Josefa Velasquez, THE CITY
This article was originally published
by THE CITY
State officials are supposed to bring allegations to the office empowered by Cuomo to deal with complaints in the wake of the #MeToo movement. But Cuomo accuser Charlotte Bennett’s lawyer says his office violated “legal requirements.”
Gov. Andrew Cuomo’s office may have violated the administration’s own sexual harassment prevention policies by failing to alert government investigators after an employee told top staffers the governor had asked her about her sex life.
Charlotte Bennett, a 25-year-old former Cuomo administration executive assistant and health policy adviser, told The New York Times the governor inquired whether she had ever had sex with older men and whether she was monogamous in her relationships.
Bennett’s attorney, Debra Katz, said in a statement Wednesday that an investigation being overseen by Attorney General Letitia James will show that Cuomo’s office “failed to act on Ms. Bennett’s serious allegations or to ensure that corrective measures were taken, in violation of their legal requirements.”
Bennett told The Times she disclosed the interaction with the then-62-year-old Cuomo to his chief of staff, Jill DesRosiers, in early June and was soon after transferred to another job at the other end of the state Capitol building in Albany.
By late June, Bennett had also given a statement to Judith Mogul, special counsel to the governor, and did not insist on an investigation, according to The Times.
But based on the Cuomo administration’s own employee handbook — and an executive order issued by the governor amid the #MeToo movement — staff members may have run afoul of requirements that all harassment allegations they learn of be reported to the state’s employee relations office for investigation.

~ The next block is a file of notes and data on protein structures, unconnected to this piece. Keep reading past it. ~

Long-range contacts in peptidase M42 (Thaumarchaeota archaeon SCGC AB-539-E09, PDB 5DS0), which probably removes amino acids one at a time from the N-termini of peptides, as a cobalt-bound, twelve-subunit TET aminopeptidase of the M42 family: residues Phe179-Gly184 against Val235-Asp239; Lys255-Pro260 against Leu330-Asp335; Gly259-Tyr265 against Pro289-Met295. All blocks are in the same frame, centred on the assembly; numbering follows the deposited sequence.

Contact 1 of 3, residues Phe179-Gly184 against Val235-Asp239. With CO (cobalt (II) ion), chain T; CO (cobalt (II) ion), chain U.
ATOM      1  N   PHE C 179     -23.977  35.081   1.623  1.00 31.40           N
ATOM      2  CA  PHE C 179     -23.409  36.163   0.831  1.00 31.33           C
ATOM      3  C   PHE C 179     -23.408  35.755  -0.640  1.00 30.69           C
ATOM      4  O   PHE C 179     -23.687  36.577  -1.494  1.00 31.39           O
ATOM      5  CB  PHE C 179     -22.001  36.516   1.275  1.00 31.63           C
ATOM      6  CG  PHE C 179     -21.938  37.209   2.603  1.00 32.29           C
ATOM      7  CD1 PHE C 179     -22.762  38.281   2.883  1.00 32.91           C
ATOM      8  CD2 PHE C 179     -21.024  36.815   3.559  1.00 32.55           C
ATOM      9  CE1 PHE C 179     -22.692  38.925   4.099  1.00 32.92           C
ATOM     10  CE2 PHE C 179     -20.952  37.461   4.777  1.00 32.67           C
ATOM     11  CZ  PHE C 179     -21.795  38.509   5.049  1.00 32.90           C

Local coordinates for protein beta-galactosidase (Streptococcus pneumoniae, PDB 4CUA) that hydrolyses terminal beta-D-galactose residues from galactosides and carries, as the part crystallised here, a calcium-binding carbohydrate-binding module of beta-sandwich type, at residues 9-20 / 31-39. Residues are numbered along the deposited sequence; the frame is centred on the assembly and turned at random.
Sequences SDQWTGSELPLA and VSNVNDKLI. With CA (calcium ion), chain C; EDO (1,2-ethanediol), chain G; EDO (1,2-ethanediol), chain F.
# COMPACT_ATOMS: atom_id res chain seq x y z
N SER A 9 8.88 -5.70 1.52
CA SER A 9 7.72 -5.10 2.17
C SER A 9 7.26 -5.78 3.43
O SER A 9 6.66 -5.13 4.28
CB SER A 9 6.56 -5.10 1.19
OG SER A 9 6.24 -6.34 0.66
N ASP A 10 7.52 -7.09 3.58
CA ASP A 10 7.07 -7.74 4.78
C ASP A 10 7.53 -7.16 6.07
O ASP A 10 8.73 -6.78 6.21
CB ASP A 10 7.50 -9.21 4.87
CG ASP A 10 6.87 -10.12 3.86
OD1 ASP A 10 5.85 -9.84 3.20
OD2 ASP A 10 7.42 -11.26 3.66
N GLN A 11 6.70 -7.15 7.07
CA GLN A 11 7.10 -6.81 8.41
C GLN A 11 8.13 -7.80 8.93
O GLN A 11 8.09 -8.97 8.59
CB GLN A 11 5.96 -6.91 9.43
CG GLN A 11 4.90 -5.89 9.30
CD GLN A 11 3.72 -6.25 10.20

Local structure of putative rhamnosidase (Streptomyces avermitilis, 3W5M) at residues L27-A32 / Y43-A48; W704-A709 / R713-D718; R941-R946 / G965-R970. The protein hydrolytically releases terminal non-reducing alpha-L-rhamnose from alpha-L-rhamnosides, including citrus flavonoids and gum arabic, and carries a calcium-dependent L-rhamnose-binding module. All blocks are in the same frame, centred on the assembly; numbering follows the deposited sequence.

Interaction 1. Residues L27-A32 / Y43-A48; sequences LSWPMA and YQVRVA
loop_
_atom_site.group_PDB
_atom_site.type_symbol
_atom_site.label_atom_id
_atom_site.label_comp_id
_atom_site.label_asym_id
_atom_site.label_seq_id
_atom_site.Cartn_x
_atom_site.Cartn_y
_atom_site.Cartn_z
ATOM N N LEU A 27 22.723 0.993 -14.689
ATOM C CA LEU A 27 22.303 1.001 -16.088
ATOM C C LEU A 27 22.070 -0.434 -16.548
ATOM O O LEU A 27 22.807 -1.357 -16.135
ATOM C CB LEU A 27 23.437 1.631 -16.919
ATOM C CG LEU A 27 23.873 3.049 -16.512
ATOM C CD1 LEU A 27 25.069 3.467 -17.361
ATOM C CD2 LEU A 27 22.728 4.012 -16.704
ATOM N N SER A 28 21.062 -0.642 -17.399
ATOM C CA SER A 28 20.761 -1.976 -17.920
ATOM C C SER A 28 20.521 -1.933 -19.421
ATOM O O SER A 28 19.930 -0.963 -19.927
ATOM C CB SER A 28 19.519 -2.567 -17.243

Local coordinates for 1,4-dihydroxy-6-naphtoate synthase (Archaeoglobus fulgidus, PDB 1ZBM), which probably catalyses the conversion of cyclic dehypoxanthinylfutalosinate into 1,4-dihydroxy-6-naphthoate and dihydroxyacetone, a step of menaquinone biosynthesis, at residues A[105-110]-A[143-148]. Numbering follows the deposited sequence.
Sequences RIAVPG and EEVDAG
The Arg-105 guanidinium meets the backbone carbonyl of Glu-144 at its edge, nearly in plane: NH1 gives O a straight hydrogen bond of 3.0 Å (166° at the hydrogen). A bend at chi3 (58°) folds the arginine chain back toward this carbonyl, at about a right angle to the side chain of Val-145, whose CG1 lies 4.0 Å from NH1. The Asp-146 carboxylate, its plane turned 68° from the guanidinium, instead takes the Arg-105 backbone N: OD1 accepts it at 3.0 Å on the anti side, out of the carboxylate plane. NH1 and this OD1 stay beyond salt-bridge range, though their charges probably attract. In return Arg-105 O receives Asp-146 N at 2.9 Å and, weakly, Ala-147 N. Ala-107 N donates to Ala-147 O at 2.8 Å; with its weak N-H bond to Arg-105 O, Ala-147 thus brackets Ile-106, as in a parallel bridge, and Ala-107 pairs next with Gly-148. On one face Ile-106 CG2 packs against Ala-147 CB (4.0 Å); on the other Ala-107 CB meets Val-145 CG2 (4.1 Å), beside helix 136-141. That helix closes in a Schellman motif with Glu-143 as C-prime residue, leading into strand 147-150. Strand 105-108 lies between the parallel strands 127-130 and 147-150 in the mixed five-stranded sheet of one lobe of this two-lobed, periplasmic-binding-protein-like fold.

‘He Has Not Apologized’
In a statement Saturday evening, Cuomo’s top counsel and senior advisor, Beth Garvey, said that Bennett’s “concerns” were “promptly escalated to the special counsel” — even though the employee handbook and an executive order issued by the governor more than two years ago spell out other reporting procedures.
“The policies themselves, on their face, seem not to have been complied with,” said attorney Kevin Mintzer, who previously represented two New York state Assembly employees sexually harassed by a lawmaker.
The three-term governor stands accused of unwanted advances by three women — two who previously worked for him and a third who says that Cuomo grabbed her face at a wedding reception and attempted to kiss her as she moved her head away.
On Wednesday, in his first public appearance since the sexual harassment allegations emerged, Cuomo said: “I never knew at the time that I was making anyone feel uncomfortable. And I certainly never meant to offend anyone or hurt anyone or cause anyone any pain. That is the last thing I would ever want to do.”
In a television interview Thursday evening, Bennett said that Cuomo’s remarks did not constitute an apology.
“It’s not an issue of my feelings, it’s an issue of his actions. The fact is that he was sexually harassing me, and he has not apologized for sexually harassing me,” Bennett told CBS News. “And he can’t even use my name.”
Strict Reporting Requirements
The state’s “Equal Opportunity Employment Rights and Responsibilities” handbook, a 50-page document, is typically distributed in binders to executive office staff, according to former Cuomo administration employees.
The handbook details protocols to follow in instances of discrimination, also including “bias, prejudice, harassment or retaliation.”
Employees with supervisory responsibility have “a duty to report any discrimination that they observe and otherwise know about,” the document indicates.
What’s more, a supervisor who receives a workplace discrimination complaint has a duty to report it to Governor’s Office of Employee Relations (GOER) “even if the individual who complained requests that it not be reported.”
Likewise, if a supervisor “observes or otherwise becomes aware of conduct of a sexually harassing nature,” they must make a report, the handbook says.
From there, GOER “is required to initiate an investigation and recommend prompt and effective remedial action where appropriate.”